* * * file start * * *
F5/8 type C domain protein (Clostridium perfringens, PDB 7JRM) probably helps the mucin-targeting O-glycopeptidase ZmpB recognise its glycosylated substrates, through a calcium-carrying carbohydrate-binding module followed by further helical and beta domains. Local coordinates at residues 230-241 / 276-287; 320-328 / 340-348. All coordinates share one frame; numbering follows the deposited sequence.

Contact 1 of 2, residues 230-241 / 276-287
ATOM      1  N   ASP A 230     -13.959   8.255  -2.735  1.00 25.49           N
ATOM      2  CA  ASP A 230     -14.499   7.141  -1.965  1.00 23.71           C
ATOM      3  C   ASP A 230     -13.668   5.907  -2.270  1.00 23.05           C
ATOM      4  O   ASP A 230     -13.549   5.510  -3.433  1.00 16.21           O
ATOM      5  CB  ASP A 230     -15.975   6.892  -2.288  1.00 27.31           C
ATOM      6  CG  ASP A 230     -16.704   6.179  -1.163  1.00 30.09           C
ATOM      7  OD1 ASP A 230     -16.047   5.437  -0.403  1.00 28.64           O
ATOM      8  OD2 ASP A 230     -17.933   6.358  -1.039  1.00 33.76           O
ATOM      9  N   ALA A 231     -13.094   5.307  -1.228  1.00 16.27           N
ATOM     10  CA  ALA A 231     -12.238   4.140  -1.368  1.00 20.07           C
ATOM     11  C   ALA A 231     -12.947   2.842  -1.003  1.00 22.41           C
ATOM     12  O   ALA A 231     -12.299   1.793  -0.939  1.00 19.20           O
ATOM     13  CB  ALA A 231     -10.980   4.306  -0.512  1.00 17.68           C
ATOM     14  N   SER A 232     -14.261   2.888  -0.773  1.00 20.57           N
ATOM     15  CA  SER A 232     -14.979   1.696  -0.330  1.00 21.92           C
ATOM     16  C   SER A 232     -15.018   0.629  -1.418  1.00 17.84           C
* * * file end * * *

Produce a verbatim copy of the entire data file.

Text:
F5/8 type C domain protein (Clostridium perfringens, PDB 7JRM) probably helps the mucin-targeting O-glycopeptidase ZmpB recognise its glycosylated substrates, through a calcium-carrying carbohydrate-binding module followed by further helical and beta domains. Local coordinates at residues 230-241 / 276-287; 320-328 / 340-348. All coordinates share one frame; numbering follows the deposited sequence.

Contact 1 of 2, residues 230-241 / 276-287
ATOM      1  N   ASP A 230     -13.959   8.255  -2.735  1.00 25.49           N
ATOM      2  CA  ASP A 230     -14.499   7.141  -1.965  1.00 23.71           C
ATOM      3  C   ASP A 230     -13.668   5.907  -2.270  1.00 23.05           C
ATOM      4  O   ASP A 230     -13.549   5.510  -3.433  1.00 16.21           O
ATOM      5  CB  ASP A 230     -15.975   6.892  -2.288  1.00 27.31           C
ATOM      6  CG  ASP A 230     -16.704   6.179  -1.163  1.00 30.09           C
ATOM      7  OD1 ASP A 230     -16.047   5.437  -0.403  1.00 28.64           O
ATOM      8  OD2 ASP A 230     -17.933   6.358  -1.039  1.00 33.76           O
ATOM      9  N   ALA A 231     -13.094   5.307  -1.228  1.00 16.27           N
ATOM     10  CA  ALA A 231     -12.238   4.140  -1.368  1.00 20.07           C
ATOM     11  C   ALA A 231     -12.947   2.842  -1.003  1.00 22.41           C
ATOM     12  O   ALA A 231     -12.299   1.793  -0.939  1.00 19.20           O
ATOM     13  CB  ALA A 231     -10.980   4.306  -0.512  1.00 17.68           C
ATOM     14  N   SER A 232     -14.261   2.888  -0.773  1.00 20.57           N
ATOM     15  CA  SER A 232     -14.979   1.696  -0.330  1.00 21.92           C
ATOM     16  C   SER A 232     -15.018   0.629  -1.418  1.00 17.84           C